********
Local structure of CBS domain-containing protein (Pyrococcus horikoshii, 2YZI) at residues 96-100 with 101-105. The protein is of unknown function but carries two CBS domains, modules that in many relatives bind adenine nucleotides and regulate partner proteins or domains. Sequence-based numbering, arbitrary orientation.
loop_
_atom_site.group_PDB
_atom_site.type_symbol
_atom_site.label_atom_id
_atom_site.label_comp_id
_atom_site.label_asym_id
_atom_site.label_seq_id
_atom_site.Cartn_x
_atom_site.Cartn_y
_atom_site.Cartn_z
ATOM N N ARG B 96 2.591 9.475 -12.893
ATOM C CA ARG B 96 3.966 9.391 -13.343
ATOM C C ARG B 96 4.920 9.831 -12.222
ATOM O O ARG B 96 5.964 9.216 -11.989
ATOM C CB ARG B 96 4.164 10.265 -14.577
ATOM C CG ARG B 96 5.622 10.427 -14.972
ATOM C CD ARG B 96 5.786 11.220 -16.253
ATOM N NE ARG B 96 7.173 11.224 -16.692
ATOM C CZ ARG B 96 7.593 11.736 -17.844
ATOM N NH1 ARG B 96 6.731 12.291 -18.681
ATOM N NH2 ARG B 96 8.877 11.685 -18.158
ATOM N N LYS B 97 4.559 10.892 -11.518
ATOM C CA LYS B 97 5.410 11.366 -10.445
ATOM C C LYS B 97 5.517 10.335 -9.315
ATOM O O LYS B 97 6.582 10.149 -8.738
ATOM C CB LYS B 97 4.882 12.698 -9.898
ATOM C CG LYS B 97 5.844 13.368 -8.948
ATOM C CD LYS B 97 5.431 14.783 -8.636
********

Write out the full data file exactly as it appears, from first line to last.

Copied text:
Local structure of CBS domain-containing protein (Pyrococcus horikoshii, 2YZI) at residues 96-100 with 101-105. The protein is of unknown function but carries two CBS domains, modules that in many relatives bind adenine nucleotides and regulate partner proteins or domains. Sequence-based numbering, arbitrary orientation.
loop_
_atom_site.group_PDB
_atom_site.type_symbol
_atom_site.label_atom_id
_atom_site.label_comp_id
_atom_site.label_asym_id
_atom_site.label_seq_id
_atom_site.Cartn_x
_atom_site.Cartn_y
_atom_site.Cartn_z
ATOM N N ARG B 96 2.591 9.475 -12.893
ATOM C CA ARG B 96 3.966 9.391 -13.343
ATOM C C ARG B 96 4.920 9.831 -12.222
ATOM O O ARG B 96 5.964 9.216 -11.989
ATOM C CB ARG B 96 4.164 10.265 -14.577
ATOM C CG ARG B 96 5.622 10.427 -14.972
ATOM C CD ARG B 96 5.786 11.220 -16.253
ATOM N NE ARG B 96 7.173 11.224 -16.692
ATOM C CZ ARG B 96 7.593 11.736 -17.844
ATOM N NH1 ARG B 96 6.731 12.291 -18.681
ATOM N NH2 ARG B 96 8.877 11.685 -18.158
ATOM N N LYS B 97 4.559 10.892 -11.518
ATOM C CA LYS B 97 5.410 11.366 -10.445
ATOM C C LYS B 97 5.517 10.335 -9.315
ATOM O O LYS B 97 6.582 10.149 -8.738
ATOM C CB LYS B 97 4.882 12.698 -9.898
ATOM C CG LYS B 97 5.844 13.368 -8.948
ATOM C CD LYS B 97 5.431 14.783 -8.636